National Institutes of Health scientists studying the progression of inherited and infectious eye diseases that can cause blindness have found that microglia, a type of nervous system cell suspected to cause retinal damage, surprisingly had no damaging role during prion disease in mice. In contrast, the study findings indicated that microglia might delay disease progression.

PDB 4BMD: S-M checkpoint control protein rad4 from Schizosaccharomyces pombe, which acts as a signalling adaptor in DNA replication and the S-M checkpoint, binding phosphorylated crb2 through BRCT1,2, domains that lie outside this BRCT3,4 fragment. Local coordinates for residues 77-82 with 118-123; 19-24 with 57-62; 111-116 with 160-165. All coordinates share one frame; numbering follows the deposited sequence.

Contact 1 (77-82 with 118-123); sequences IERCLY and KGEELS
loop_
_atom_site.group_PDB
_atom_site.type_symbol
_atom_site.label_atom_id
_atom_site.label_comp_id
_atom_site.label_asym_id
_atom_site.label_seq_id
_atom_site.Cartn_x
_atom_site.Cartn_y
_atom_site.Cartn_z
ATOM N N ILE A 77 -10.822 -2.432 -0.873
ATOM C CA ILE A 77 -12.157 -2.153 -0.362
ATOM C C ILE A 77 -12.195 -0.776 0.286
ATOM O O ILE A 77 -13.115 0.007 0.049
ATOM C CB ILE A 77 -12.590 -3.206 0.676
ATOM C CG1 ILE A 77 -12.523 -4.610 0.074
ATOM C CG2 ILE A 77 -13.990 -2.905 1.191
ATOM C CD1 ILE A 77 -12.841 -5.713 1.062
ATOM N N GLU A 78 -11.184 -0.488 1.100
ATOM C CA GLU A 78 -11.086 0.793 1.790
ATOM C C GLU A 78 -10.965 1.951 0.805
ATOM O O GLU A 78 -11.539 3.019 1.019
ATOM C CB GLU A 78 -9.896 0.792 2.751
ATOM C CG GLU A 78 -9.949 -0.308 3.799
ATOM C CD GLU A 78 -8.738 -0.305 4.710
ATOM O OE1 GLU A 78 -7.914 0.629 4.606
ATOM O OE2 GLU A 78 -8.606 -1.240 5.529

The discovery could apply to studies of inherited photoreceptor degeneration diseases in people, known as retinitis pigmentosa. In retinitis pigmentosa cases, scientists find an influx of microglia near the photoreceptors, which led to the belief that microglia contribute to retina damage.

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